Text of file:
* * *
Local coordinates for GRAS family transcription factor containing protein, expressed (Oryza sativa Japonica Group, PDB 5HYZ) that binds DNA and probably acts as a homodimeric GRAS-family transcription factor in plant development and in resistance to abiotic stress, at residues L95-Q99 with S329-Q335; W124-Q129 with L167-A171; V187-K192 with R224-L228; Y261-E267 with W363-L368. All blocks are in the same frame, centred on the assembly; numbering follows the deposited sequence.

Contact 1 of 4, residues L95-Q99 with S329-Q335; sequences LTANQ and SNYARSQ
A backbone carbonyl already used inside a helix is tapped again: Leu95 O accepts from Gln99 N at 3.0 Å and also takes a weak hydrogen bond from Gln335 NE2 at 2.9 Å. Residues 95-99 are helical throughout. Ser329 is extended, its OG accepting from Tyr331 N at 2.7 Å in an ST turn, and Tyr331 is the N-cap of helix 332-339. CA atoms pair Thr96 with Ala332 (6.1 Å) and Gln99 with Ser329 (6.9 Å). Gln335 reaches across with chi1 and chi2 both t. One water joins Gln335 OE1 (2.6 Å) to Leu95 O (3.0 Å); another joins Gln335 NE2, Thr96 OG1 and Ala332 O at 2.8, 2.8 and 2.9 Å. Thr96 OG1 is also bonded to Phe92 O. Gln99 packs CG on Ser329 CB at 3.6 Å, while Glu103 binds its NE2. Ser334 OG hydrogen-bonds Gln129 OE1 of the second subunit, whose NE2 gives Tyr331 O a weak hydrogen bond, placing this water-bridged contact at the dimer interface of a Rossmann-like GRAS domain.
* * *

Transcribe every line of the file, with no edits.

Local coordinates for GRAS family transcription factor containing protein, expressed (Oryza sativa Japonica Group, PDB 5HYZ) that binds DNA and probably acts as a homodimeric GRAS-family transcription factor in plant development and in resistance to abiotic stress, at residues L95-Q99 with S329-Q335; W124-Q129 with L167-A171; V187-K192 with R224-L228; Y261-E267 with W363-L368. All blocks are in the same frame, centred on the assembly; numbering follows the deposited sequence.

Contact 1 of 4, residues L95-Q99 with S329-Q335; sequences LTANQ and SNYARSQ
A backbone carbonyl already used inside a helix is tapped again: Leu95 O accepts from Gln99 N at 3.0 Å and also takes a weak hydrogen bond from Gln335 NE2 at 2.9 Å. Residues 95-99 are helical throughout. Ser329 is extended, its OG accepting from Tyr331 N at 2.7 Å in an ST turn, and Tyr331 is the N-cap of helix 332-339. CA atoms pair Thr96 with Ala332 (6.1 Å) and Gln99 with Ser329 (6.9 Å). Gln335 reaches across with chi1 and chi2 both t. One water joins Gln335 OE1 (2.6 Å) to Leu95 O (3.0 Å); another joins Gln335 NE2, Thr96 OG1 and Ala332 O at 2.8, 2.8 and 2.9 Å. Thr96 OG1 is also bonded to Phe92 O. Gln99 packs CG on Ser329 CB at 3.6 Å, while Glu103 binds its NE2. Ser334 OG hydrogen-bonds Gln129 OE1 of the second subunit, whose NE2 gives Tyr331 O a weak hydrogen bond, placing this water-bridged contact at the dimer interface of a Rossmann-like GRAS domain.